White Pizzas with Arugula
30 Wednesday Mar 2011
That’s slush outside right now. Melting snow and ice are forming rivulets that wend their way along curbs, searching out drains, forming murky puddles. Patches of grass left exposed are at last revealed, mats of brown carpeting the landscape.
It’s that shoulder season between winter’s end and the birth of spring when everything is dirt-covered, mottled from months of being hidden under cold and damp and snow.
So, until those pops of green start to stand out in relief against the landscape, until those buds burst out along tree branches and from the once-frozen ground, the next best thing, as far as I’m concerned, is to eat like spring is already here.
It’s time to shed the stews and soups of winter comfort and embrace herbs, baby lettuces, tender chard, pencil-thin stalks of asparagus and peppery arugula.
Well, in my kitchen at least.
There was something about this recipe for White Pizzas with Arugula that caught my eye at one point as I flipped through the Barefoot Contessa’s Back to Basics cookbook ages ago.
I like a good traditional pizza. And some of you may remember a version I did last year topped with shaved asparagus.
But this one appealed because I like the idea of garlic and cheese matched with an arugula salad that had been tossed in a lemon vinaigrette. It was like a salad and main dish combined to make something even better.
Arugula, which is also known as rocket, has a nice pepper bite to it, owed, apparently, to being a relative to radishes and watercress.
The lemon would add a nice bright kick, but the melted cheeses – Fontina, mozzarella and goat cheese – would lay a decadent foundation on the pizzas.
Oh, and garlic-infused olive oil? Well, that would take the whole thing over the edge.
The only thing that could have stood in my way was attempting to knead dough (a task that remains my culinary nemesis for now), but Ina Garten’s recipe calls for pretty much the entire thing to be done in a stand mixer.
The pizzas are simple to put together and came out of the oven crisp, the cheese just starting to change to a soft golden colour. Topped with the arugula, they’re a food metaphor for the changing season: bright green emerging from white.
And the taste was a marriage between the comfort food of winter and the emerging flavours of spring: the peppery arugula and acidic zing of lemon vinaigrette played well against the rich pizza with its creamy cheeses and garlicky oil.
Don’t be intimidated by the rather lengthy recipe; it’s all pretty straightforward. And the result is worth it. Because even if this isn’t the last we see of winter -and, judging from the last several years here, I suspect it’s not – I can at least taste spring.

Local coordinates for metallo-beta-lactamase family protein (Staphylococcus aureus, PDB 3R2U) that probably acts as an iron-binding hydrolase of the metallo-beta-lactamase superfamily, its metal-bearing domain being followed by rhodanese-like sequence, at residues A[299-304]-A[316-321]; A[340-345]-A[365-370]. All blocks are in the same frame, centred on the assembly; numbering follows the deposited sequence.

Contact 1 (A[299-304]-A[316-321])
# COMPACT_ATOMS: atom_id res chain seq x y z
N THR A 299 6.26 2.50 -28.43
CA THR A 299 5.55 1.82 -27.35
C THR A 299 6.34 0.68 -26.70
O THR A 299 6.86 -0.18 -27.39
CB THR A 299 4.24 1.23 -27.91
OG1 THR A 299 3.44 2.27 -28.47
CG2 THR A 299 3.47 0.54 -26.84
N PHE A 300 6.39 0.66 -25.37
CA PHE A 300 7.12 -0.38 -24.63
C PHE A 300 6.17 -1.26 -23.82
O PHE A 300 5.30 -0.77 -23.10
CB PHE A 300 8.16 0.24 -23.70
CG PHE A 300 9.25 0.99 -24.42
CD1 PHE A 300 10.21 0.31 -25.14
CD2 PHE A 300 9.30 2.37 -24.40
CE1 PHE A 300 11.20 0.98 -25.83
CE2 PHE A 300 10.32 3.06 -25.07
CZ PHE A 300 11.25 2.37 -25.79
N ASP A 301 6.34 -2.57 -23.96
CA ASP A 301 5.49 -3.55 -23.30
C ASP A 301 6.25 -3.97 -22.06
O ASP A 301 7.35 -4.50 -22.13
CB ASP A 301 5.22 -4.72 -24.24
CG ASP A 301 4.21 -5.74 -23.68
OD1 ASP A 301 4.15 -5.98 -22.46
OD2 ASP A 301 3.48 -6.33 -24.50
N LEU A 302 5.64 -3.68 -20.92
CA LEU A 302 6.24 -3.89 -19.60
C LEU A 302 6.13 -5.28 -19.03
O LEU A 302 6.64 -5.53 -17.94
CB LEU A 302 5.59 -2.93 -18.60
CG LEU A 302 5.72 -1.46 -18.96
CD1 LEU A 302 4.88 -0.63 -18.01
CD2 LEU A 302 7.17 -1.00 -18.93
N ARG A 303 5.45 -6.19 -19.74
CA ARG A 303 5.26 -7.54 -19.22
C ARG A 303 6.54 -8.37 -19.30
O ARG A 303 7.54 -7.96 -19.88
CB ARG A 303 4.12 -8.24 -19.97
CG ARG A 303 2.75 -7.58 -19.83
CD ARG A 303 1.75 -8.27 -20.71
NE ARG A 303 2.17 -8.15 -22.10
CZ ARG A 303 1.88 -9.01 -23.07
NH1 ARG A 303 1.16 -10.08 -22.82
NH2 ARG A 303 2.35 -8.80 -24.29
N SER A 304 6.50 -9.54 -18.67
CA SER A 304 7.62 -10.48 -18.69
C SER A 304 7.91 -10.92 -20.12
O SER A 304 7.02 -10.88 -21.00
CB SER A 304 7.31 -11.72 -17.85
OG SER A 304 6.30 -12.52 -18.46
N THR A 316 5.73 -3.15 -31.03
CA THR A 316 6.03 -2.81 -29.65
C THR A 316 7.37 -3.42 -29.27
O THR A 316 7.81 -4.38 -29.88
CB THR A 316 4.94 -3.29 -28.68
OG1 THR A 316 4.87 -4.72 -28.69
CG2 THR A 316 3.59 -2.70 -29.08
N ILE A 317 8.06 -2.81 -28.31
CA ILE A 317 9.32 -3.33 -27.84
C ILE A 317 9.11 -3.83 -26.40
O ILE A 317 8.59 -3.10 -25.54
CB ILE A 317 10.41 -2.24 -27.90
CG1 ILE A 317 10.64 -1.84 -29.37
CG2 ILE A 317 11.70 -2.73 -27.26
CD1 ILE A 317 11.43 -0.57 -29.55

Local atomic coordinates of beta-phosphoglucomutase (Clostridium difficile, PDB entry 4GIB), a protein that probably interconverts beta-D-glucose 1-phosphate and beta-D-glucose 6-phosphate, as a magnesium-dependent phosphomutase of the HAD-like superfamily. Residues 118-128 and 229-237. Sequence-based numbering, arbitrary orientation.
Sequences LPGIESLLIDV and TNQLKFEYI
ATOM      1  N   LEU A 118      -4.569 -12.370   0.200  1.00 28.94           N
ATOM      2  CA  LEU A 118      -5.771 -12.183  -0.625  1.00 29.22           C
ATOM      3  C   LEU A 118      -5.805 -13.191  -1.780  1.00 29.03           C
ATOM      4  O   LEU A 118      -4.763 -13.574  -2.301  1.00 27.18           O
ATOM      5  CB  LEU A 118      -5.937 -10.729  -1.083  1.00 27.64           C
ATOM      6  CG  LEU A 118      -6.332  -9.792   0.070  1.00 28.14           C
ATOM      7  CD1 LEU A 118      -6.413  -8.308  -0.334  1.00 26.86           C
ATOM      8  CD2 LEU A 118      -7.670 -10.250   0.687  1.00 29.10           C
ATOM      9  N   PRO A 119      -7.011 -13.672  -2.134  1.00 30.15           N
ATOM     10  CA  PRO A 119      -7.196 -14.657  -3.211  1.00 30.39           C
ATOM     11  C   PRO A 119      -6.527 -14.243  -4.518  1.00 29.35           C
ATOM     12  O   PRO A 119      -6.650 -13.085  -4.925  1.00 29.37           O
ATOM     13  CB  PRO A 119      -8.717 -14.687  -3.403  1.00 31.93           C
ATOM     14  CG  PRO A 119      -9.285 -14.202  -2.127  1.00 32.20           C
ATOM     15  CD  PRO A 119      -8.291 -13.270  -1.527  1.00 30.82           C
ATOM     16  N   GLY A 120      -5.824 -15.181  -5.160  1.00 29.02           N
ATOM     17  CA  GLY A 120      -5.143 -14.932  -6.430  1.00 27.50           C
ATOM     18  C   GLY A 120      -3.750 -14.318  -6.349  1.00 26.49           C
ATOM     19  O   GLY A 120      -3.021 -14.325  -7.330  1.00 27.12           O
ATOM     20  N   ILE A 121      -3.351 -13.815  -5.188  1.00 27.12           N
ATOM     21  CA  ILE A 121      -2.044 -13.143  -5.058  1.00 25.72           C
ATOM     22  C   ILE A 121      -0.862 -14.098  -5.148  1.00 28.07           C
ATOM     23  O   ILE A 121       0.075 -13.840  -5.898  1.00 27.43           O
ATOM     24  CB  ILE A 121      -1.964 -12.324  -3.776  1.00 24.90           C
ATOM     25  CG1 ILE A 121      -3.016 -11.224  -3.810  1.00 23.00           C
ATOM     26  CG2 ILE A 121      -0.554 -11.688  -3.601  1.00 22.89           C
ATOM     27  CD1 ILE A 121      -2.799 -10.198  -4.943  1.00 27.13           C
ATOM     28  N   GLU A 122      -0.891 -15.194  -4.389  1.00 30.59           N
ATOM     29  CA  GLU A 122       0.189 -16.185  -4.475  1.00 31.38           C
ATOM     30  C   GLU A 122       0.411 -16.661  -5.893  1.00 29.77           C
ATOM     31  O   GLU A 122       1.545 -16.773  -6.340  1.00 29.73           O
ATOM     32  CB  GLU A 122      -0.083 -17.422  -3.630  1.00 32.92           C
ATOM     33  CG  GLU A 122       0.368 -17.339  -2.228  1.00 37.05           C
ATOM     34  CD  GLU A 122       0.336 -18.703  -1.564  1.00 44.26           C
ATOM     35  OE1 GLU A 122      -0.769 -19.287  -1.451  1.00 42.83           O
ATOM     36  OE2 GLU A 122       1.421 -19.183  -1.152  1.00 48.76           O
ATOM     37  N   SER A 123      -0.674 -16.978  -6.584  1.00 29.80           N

White Pizzas with Arugula
This recipe comes from The Barefoot Contessa Back to Basics. To make all at six pizzas at once, you will need three parchment-lined sheet pans. But this recipe is easily halved if you want. She also calls for a few sprigs of thyme to steep in the olive oil with the garlic, but I didn’t have any on hand and I don’t think I missed out by not adding it.
I’ve found arugula at Lina’s Italian Market, at the farmer’s market and sometimes in clamshell-type packages at major grocery stores.
- 1¼ cups (300 mL) warm water, 100?F to 110?F (38?C to 43?C)
- 4½ tsp (22 mL) dry yeast
- 1 tbsp (15 mL) honey
- olive oil
- 4 cups (1 L) all-purpose flour, plus extra for kneading
- 4 garlic cloves, sliced
- 1/4 tsp (1 mL) crushed red pepper flakes
- freshly ground pepper
- 3 cups (750 mL) grated Italian Fontina
- 1½ cups (475 mL) grated fresh mozzarella
- 11 oz (300 g) creamy goat cheese
- 1/2 cup (125 mL) olive oil
- 1/4 cup (50 mL) freshly squeezed lemon juice
- 8 oz (250 g) baby arugula
For the dough, combine the water, yeast, honey and 3 tbsp (50 mL) olive oil in the bowl of an electric mixer fitted with a dough hook. When the yeast is dissolved, add 3 cups (750 mL) flour, then 2 tsp (10 mL) salt, and mix on medium-low speed. While mixing, add up to 1 more cup (250 mL) flour, or just enough to make a soft dough.
Knead the dough for about 10 minutes until smooth, sprinkling it with the flour as necessary to keep it from sticking to the bowl. When the dough is ready, turn it out onto a floured board and knead by hand a dozen times. It should be smooth and elastic. Place the dough in a well-oiled bowl and turn it to cover it lightly with oil.
Cover the bowl with a kitchen towel and allow the dough to rise at room temperature for 30 minutes.
Meanwhile, make the garlic oil. Place ½ cup (125 mL) oil, the garlic and red pepper flakes in a small saucepan and bring to a simmer over low heat. Cook for 10 minutes, making sure the garlic doesn’t burn.
Preheat the oven to 500F (260C). Dump the dough onto a board and divide into 6 equal pieces. Place them on a sheet pan lined with parchment paper and cover them with a damp towel. Allow the dough to rest for 10 minutes. Use immediately, or refrigerate for up to 4 hours.
Press and stretch each ball into an 8-inch (20cm) circle and place 2 circles on each parchment-lined sheet pan. (If you’ve chilled the dough, take it out of the refrigerator approximately 30 minutes ahead to let it come to room temperature.) Brush the pizzas with the garlic oil, and sprinkle each one liberally with salt and pepper.
Sprinkle the pizzas evenly with Fontina, mozzarella and goat cheese. Drizzle each pizza with 1 tbsp (15 mL) more of the garlic oil and bake for 10 to 15 minutes, until the crusts are crisp and the cheeses begin to brown.
Meanwhile, for the vinaigrette, whisk together ½ cup (125 mL) oil, the lemon juice, 1 tsp (5 mL) salt, and ½ tsp (2 mL) pepper. When the pizzas are done, place the arugula in a large bowl and toss with just enough lemon vinaigrette to moisten. Place a large bunch of arugula on each pizza and serve immediately.
Makes 6 pizzas.